This project investigates whether the crucial distinction between causation and spurious correlations can be drawn in terms of (in)sensitivities to natural changes in the circumstances.
Most causal relations are insensitive: they do not break down under natural changes in the causal situation. For example, regardless of how smoking is caused, it correlates with lung cancer. By contrast, mere correlation is often sensitive: the correlation between cancer and yellowed teeth breaks down if the yellowness is not caused by smoking. The main thesis of this project is that different types of insensitivity can help to distinguish causation from types of spurious correlation that pose challenges for state-of-the-art accounts of causation.
Head of project
Bram VaassenPostdoctoral fellow (on leave), postdoctoral fellow
It is often important to distinguish between causation and mere correlation. Among other things, this distinction is crucial to identify effective strategies for interacting with our environment. For example, both smoking and yellow teeth are correlated with lung cancer but only smoking is a cause of lung cancer. This means that one cannot effectively change one’s chances of having lung cancer by changing the yellow colour of one’s teeth, whereas one often can effectively affect one’s chances of getting lung cancer by changing one’s smoking behaviour.
This crucial difference poses a particular challenge for the scientific community. As noted already by Hume (1740), we cannot observe any special connection of causal determination or causal production between distinct phenomena such as smoking and lung cancer. We can only observe the correlations between their occurrences. Detecting causal relations on the basis of correlations is often the primary aim in many areas of scientific research, such as medicine and sociology. As argued by Pearl and Mackenzie (2018), this challenge is all the more pressing given the reliance on increasingly big data sets and automatized extraction algorithms. Characterizing a precise distinction between causation and correlation would thus benefit the general scientific community.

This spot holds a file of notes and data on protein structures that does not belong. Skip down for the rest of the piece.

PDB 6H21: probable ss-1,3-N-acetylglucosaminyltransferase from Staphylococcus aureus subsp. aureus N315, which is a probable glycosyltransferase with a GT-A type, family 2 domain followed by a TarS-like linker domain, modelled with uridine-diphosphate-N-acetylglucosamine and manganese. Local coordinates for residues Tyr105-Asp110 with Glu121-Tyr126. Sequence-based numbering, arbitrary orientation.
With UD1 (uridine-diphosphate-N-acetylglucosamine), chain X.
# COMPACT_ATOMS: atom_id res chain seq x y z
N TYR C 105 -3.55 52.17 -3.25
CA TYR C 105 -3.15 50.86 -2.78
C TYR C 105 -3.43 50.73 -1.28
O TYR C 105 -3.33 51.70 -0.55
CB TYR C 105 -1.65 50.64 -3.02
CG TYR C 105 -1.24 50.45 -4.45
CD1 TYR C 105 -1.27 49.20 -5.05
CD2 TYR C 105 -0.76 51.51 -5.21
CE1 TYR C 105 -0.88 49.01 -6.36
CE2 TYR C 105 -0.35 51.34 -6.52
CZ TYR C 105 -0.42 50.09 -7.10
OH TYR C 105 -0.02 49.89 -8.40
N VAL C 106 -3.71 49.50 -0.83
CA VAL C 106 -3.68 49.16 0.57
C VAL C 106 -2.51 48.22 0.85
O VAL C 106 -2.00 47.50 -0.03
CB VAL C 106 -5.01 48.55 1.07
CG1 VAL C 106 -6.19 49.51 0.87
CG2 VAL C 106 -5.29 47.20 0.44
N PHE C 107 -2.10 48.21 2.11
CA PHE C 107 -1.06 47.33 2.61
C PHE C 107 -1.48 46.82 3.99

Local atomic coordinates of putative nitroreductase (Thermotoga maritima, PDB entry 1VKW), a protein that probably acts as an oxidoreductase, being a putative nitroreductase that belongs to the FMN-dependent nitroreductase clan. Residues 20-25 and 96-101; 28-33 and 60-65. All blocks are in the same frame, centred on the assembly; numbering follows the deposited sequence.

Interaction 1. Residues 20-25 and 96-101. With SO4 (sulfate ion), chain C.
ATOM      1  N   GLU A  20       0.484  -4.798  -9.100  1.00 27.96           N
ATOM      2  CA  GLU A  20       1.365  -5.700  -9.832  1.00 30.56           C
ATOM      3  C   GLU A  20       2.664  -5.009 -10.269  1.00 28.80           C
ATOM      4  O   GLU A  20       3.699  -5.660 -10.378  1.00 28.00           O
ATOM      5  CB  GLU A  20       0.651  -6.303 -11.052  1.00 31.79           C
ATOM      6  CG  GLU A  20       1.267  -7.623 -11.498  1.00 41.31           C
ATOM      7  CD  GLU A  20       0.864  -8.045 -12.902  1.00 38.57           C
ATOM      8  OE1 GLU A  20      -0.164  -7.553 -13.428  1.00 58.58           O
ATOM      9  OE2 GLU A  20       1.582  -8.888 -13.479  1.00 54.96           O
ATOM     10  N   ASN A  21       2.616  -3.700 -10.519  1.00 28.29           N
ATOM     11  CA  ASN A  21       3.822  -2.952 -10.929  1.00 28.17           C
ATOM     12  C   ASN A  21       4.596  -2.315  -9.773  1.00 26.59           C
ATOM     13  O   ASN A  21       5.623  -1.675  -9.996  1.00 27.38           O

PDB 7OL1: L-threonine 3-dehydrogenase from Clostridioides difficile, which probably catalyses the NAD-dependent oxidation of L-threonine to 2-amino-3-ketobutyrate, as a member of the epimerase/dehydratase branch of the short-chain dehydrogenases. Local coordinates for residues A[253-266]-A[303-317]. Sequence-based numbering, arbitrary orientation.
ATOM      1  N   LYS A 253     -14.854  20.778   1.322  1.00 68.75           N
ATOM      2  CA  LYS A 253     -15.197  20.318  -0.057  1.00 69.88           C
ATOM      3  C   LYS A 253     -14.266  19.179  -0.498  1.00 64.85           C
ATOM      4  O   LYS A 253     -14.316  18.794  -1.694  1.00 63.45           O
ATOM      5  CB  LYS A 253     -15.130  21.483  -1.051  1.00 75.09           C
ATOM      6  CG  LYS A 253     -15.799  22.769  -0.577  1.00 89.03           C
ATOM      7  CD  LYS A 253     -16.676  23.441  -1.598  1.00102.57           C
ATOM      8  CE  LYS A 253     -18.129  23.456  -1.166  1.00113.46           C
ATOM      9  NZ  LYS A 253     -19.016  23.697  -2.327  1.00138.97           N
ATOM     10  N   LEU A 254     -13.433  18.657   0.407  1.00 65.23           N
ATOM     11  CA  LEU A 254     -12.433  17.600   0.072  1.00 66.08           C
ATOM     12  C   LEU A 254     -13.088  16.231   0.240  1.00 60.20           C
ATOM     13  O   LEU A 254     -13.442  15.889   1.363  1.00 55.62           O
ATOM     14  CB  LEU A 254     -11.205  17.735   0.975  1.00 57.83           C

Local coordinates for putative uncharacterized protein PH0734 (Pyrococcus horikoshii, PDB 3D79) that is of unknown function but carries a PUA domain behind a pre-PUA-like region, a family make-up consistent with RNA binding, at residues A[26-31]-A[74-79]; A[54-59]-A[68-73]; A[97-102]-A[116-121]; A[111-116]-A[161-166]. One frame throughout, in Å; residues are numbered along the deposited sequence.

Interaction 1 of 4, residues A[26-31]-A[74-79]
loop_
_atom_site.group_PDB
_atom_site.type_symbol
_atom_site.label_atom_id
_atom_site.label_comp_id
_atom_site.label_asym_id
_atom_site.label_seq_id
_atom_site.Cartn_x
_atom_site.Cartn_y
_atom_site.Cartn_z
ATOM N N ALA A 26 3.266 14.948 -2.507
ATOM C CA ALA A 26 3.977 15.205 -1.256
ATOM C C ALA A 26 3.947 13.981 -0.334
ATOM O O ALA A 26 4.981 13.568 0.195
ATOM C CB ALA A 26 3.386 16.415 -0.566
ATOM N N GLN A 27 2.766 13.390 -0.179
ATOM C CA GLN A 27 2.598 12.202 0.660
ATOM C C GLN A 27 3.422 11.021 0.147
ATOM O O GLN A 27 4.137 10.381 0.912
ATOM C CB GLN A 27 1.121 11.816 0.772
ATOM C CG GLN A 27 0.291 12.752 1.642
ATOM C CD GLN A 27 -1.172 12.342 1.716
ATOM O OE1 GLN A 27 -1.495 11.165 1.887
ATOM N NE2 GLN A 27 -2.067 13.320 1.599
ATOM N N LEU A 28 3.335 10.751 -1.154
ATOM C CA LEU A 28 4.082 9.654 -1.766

The difference between causation and mere correlation also poses a challenge for philosophical theories of causation. Any adequate theory of causation needs to be able to tell these cases apart. This challenge is particularly pressing for regularity theories causation, which aim to reduce causal relations to a subclass of correlations without relying on notions like production or determination. My project aims to articulate a systematic difference between causal and non-causal correlations. The hypothesis is that this distinction can be characterized in terms of the sensitivity of mere correlations. The project starts from the following conception of sensitivity:
Sensitivity: A correlation between two phenomena X and Y is sensitive if and only if it easily breaks down under natural changes in the causal situation.
For example, the observed correlation between yellow teeth and lung cancer in a population is sensitive, as it breaks down if we incite smokers to bleach their teeth. By comparison, the correlation between smoking and lung cancer is insensitive, because it does not break down as easily. In particular, this correlation will not break down if we incite smokers to bleach their teeth. The central hypothesis in this project is whether this notion of sensitivity can provide a principled distinction between causal relations and correlations between phenomena that are not related as cause and effect – ‘spurious’ correlations for short.
The purpose of this project is to elucidate the difference between causation and spurious correlation. The research will focus on three types of spurious correlation that are prevalent in the literature and aims to provide a unified explanation of why these types of correlation fall short of causation. Given that the approach developed in the project does not rely on notions such as causal production or causal determination, its results will also support those theories of causation that aim to reduce causal relations to a subclass of correlations without relying on such notions. In doing so, the resulting analysis of causation can help developing methodologies to detect causal relations on the basis of correlations.